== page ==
from Africa in Transition

Boko Haram Turns to Lagos

September 1, 2015

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Lagos, one of the largest cities in the world and the heart of Nigeria’s modern economy, has not been the venue for Boko Haram or other radical jihadi terrorism. The sole episode occurred in 2014 and was small in scale. However, Nigeria’s Department of State Services (DSS), which has some similarities to the U.S. Federal Bureau of Investigation, is raising the possibility that Lagos’ immunity may be about to change.

According to the BBC, the DSS claims that it has arrested twelve Boko Haram operatives in Lagos since July, and there have also been arrests in Enugu, in the southeast of Nigeria. A DSS spokesman says that the spread of Boko Haram’s activities is the result of increased pressure from the Nigerian security services in the northeast, its usual operational venue.

It is true that Boko Haram activities in the northeast have become more scattered since the group has shifted its focus away from occupying territory. However, according to the Nigeria Security Tracker, deaths involving Boko Haram had fallen to 557 in May and 445 in June, jumping to 1,389 in July.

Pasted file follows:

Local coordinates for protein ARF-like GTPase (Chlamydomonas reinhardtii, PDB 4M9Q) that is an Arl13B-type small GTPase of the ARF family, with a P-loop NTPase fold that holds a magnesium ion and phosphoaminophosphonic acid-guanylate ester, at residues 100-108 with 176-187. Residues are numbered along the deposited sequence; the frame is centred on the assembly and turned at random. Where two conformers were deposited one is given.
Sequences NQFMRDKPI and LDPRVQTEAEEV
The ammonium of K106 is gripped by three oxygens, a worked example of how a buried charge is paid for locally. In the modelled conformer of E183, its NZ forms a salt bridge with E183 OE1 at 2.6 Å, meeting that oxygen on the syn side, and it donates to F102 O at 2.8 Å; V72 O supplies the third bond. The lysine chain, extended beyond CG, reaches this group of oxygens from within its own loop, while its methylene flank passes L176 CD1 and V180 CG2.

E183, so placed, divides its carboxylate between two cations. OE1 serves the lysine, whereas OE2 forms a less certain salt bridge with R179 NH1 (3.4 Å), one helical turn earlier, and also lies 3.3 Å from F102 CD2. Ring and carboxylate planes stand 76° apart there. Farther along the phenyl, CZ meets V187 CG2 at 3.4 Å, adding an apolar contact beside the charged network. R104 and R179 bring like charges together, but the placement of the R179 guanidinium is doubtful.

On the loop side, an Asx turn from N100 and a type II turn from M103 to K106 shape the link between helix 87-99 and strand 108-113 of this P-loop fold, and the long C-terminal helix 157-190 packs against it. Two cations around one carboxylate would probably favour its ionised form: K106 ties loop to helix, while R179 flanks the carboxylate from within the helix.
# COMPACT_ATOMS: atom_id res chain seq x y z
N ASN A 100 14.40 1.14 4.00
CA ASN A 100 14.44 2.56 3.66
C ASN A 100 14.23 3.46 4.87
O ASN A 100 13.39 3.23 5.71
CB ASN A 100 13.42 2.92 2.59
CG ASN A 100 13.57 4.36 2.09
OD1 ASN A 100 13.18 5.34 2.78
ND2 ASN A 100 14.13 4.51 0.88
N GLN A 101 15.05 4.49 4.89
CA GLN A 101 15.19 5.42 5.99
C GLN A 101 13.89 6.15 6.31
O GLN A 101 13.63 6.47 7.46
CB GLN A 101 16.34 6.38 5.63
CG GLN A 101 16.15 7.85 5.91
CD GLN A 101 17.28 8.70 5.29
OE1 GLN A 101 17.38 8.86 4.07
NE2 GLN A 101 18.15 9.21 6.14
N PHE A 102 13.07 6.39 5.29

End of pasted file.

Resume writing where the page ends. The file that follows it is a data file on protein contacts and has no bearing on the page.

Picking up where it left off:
President Muhammadu Buhari has launched a military offensive against Boko Haram, and shifted the locus of the counterinsurgency efforts to Maiduguri. In his speech on August 13, President Buhari charged the military service chiefs with the defeat of Boko Haram in three months. In July he fired the previous service chiefs appointed by former President Goodluck Jonathan. The new service chiefs know that they have no guaranteed security of tenure in the event they fail against Boko Haram. Similarly, Buhari appointed a new DSS director general in early July. He, too, will be under pressure to show results. Such pressure could result in the military and the DSS overstating their success. However, as Boko Haram is decentralized and increasingly geographically scattered in its operations, a future attack on Lagos or other large cities in the south cannot be ruled out.

More on:

Sub-Saharan Africa

Nigeria

Civil Society

Religion

Terrorism and Counterterrorism

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